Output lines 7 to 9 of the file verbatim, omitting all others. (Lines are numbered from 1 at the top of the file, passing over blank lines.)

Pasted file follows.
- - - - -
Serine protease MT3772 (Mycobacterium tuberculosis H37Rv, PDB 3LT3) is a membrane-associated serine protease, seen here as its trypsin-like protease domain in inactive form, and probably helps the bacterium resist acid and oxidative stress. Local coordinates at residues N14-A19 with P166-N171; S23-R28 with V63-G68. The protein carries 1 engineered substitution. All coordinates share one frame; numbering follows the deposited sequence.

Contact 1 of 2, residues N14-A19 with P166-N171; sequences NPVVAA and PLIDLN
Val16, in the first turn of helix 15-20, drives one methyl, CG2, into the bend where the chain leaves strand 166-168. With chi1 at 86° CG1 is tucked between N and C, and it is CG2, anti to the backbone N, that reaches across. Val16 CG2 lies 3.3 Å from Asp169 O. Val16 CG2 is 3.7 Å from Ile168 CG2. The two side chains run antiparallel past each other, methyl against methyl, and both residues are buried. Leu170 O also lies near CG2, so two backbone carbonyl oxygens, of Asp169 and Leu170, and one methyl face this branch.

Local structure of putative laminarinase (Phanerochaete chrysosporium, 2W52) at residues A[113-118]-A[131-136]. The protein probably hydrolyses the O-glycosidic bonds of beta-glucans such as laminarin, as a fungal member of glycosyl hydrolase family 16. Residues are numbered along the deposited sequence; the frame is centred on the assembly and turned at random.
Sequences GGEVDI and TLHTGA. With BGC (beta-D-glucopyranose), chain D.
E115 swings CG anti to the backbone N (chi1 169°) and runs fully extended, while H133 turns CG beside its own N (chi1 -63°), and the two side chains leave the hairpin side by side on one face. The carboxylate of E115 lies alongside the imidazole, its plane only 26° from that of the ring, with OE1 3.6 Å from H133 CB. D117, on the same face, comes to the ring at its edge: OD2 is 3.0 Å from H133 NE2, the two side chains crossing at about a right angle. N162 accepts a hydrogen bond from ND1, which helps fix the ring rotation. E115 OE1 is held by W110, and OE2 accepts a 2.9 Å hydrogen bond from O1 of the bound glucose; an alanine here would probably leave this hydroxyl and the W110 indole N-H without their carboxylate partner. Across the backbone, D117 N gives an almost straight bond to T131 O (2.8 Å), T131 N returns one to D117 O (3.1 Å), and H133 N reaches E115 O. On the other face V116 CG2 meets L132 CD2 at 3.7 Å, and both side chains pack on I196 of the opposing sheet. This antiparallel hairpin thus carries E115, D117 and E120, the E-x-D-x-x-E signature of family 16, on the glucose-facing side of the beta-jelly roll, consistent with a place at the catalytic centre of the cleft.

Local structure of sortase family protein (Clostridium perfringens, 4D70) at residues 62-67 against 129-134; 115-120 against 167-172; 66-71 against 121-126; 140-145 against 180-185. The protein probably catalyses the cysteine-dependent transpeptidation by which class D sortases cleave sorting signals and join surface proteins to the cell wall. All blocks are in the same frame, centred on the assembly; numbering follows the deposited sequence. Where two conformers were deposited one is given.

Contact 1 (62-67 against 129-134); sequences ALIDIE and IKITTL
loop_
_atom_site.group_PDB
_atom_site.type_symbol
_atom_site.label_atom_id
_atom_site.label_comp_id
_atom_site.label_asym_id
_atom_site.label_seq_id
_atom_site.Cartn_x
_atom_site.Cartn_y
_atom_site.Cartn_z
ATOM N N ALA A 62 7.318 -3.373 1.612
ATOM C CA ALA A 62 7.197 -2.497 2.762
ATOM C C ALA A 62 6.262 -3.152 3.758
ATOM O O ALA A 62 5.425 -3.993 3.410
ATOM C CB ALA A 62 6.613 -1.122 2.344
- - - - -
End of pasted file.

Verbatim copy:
Local structure of sortase family protein (Clostridium perfringens, 4D70) at residues 62-67 against 129-134; 115-120 against 167-172; 66-71 against 121-126; 140-145 against 180-185. The protein probably catalyses the cysteine-dependent transpeptidation by which class D sortases cleave sorting signals and join surface proteins to the cell wall. All blocks are in the same frame, centred on the assembly; numbering follows the deposited sequence. Where two conformers were deposited one is given.

Contact 1 (62-67 against 129-134); sequences ALIDIE and IKITTL
loop_